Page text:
% Now we consider the approximation used in the calculation, namely, that a quasi-relativistic approximation where the kinetic energy of fireballs can be approximated to $K=p^2/2m$. In this case, we have to consider that $m$ is the parton effective mass, which can be estimated, for the QCD scale $\Lambda$=1~GeV, by the constituent quark mass, which is approximately 60~MeV, what is approximately one half of the total energy available for each particle at the freeze-out temperature, $T_c=$~155~MeV, i.e., the kinetic energy, $k\,,\sim$~95~MeV is of the same order as the particle mass, what shows that the approximation used is valid. Another indication of the validity of this approximation is the fact that Tsallis distribution can fit rather well the available data with parameter $q$ fairly similar to what is found in the theory by using the parameters of the gauge field theory. The effects of such an approximation on the value of the parameter $q$ can be easily evaluated, since the relativistic energy can be approximated by
% \begin{equation}
% U=m+p^2/(2m)+O(p^4/m^3)\,,
% \end{equation}
% therefore the term $\alpha$ in Eq.~(\ref{alpha}) gives
% \begin{equation}
% \alpha=1+\frac{\varepsilon}{kT}+O(p^2/m^2)\,,
% \end{equation}
% which will result, using Eqs.~(\ref{Ptilde}), (\ref{qnu}) and (\ref{tauT}), with a rough estimation, in
% \begin{equation}
% q-1 \rightarrow (q-1)\left(1+O(p^2/m^2)\right)\,.
% \end{equation}
The results obtained here gives a solid basis in terms of QCD for the thermodynamical approach used many times to describe high energy data. Also, it explains the self-similarity that has been observed by different means in the outcomes of high energy collisions~\cite{Tokarev, Zborovsky, WWselfsymmetry} and the behavior of hadron mas spectrum~\cite{Lucas}. Applications of such phenomenological approaches have been used to calculate the equation of states for neutron stars~\cite{Debora}, to evaluate the phase-transition line at finite chemical potential~\cite{Megias} and to understand the hadron structure~\cite{PedroCardoso}. All those applications can now find support from QCD theory.
% Another interesting result can be obtained by further investigating the scaling properties of gauge theory. Indeed, to ensure that the field theory is consistently rescaled, one has to consider another aspect. As said before, at some scale the partons can be considered as elementary particles, that is, their internal structure can be ignored because its energy fluctuations are so small that are irrelevant; and we saw that at such point the system can be considered as a gas of particles with different masses. In order to be completely consistent, the energy fluctuation of such a system have to be equal to the energy fluctuation of the initial parton.
%
% The partition function of the non extensive gas can be given in terms of the mass spectrum, $\rho(m)$, by
% \begin{equation}
% Z=\int_0^{\infty} \rho(m) \left[1+(q-1)\frac{\varepsilon}{k\tau}\right]^{-\frac{1}{q-1}}\,,
% \end{equation}
% with $\varepsilon=m$, since the internal energy is equal to the parton masses. Hence, also this expression must satisfy the renormalization group equation, and this condition will be accomplished only if the mass spectrum has the general form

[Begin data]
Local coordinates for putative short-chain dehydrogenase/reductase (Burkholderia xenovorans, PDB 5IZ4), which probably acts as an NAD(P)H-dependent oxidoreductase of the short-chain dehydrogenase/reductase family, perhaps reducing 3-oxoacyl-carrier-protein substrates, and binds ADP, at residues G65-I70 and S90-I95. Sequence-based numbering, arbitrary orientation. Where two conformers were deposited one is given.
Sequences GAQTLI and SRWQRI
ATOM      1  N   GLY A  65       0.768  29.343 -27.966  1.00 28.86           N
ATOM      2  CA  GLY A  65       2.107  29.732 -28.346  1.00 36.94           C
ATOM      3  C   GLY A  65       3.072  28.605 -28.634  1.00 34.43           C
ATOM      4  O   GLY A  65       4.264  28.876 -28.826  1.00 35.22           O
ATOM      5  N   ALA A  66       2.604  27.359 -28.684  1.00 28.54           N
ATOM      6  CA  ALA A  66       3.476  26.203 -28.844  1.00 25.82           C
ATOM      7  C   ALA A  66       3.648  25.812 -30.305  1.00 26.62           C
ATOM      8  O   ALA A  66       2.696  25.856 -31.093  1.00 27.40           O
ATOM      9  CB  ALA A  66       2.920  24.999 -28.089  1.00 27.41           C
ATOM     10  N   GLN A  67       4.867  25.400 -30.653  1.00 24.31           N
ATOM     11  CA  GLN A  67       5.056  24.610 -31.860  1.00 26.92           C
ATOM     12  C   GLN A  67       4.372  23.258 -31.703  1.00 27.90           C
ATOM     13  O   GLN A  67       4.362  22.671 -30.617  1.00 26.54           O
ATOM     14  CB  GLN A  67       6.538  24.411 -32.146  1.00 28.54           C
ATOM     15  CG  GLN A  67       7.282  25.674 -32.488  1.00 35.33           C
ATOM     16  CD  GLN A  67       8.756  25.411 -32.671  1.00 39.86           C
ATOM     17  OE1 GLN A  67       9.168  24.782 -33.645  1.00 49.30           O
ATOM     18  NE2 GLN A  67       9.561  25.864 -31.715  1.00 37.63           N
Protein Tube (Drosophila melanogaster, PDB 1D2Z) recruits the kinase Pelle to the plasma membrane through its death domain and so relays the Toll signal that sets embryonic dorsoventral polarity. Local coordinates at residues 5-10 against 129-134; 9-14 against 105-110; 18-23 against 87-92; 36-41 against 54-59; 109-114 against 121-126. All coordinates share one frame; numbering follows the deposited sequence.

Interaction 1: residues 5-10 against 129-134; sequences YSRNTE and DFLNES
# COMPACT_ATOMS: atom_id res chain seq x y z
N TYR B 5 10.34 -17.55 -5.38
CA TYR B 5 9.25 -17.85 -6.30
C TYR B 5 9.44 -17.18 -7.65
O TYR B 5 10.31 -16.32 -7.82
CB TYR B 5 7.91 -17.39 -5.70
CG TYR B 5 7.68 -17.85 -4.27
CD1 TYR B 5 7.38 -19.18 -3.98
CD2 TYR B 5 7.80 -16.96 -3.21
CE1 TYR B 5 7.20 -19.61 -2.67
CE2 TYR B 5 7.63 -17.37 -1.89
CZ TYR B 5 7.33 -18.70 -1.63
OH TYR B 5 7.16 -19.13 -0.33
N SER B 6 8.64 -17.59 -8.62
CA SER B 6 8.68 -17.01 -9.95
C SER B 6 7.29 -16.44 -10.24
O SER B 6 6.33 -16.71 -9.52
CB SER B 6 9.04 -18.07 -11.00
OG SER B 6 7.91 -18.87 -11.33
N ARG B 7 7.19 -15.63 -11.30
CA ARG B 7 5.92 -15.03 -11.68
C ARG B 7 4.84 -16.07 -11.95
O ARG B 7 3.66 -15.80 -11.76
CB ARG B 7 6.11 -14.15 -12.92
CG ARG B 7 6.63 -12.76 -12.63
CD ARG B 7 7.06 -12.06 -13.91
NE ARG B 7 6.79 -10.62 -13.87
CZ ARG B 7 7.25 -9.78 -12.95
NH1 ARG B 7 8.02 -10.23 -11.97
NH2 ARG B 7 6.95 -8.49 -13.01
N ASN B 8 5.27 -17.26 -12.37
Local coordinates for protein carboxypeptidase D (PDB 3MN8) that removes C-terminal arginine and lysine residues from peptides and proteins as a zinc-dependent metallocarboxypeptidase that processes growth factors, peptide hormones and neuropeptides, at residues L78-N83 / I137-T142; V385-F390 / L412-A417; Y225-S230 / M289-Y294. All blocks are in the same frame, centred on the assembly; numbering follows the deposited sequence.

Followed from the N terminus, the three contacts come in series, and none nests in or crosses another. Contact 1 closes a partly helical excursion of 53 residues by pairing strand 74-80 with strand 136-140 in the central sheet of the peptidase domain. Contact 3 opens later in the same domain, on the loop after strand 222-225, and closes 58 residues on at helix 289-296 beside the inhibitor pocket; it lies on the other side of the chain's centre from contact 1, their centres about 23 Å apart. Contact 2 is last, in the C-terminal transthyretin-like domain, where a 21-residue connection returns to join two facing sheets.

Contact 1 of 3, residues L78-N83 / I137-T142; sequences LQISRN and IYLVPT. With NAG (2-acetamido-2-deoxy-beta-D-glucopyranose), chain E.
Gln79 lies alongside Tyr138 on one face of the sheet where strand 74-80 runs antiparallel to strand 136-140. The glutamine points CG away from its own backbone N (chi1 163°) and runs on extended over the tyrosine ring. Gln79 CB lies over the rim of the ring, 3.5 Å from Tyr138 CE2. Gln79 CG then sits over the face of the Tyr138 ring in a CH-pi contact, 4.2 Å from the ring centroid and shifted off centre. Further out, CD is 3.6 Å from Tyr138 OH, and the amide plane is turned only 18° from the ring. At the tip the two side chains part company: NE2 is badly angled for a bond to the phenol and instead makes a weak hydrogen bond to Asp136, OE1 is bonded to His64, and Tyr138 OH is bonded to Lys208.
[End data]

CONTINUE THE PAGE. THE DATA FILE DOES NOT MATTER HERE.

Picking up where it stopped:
% \begin{equation}
% \rho(m)= f(\mu) \left[1+(q-1)\frac{m}{k\tau}\right]^{\frac{1}{q-1}}\,,
% \end{equation}
% with $f(\mu)$ being a fuction that will be determined by the confining potential. In a model where the partons are supposed to be free inside a volume with fixed dimensions, like in Hagedorn's theory and in HRG models, it can be shown that~\cite{Deppman2012}
% \begin{equation}
% f(\mu)=\mu^{-5/2}\,.
% \end{equation}
% This result is identical to what is obtained from the thermodynamical approach where the self-consistent thermodynamics theory was extended by including non extensive statistics, and the mass spectrum formula found can describe the observed mass distribution accurately~\cite{Deppman_Universe}.
%
% The results obtained here have shown that a system with fractal structure, similar to the thermofractals introduced in Ref~\cite{Deppman2016} and studied in~\cite{DFMM}, can be understood as a natural consequence of the scale invariance of gauge field theories. This fractal structure has been already used to investigate properties of hadrons~\cite{PedroCardoso, Andrade}, neutron stars~\cite{Debora} and phase-transition in hot hadronic matter~\cite{Megias}. The power-law distribution of energy and momentum, which is a direct consequence of the fractal struture, was used to describe $p_T$ distributions from high energy collisions experiments~\cite{Lucas, WilkWlodarczyk} and to describe hadron mass spectrum~\cite{Lucas,Deppman_Universe}. All those results have, now, a strong basis in QCD.
\section{Conclusions}
In conclusion, we have shown in the present work that renormalizable field theories leads to fractal structures, which can be studied, from a thermodynamical point of view, with Tsallis statistics. A recursive method allows to perform non perturbative calculations to describe the particles structure governed by the gauge theory. In the case of multiparticle production, the calculations lead to a thermodynamical description where non extensive statistics must be used. The results obtained here give a solid basis from QCD to the use of non extensive self-consistent thermodynamics to describe properties of strong interacting systems and to the use of thermofractal structure to describe hadrons.
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\end{document}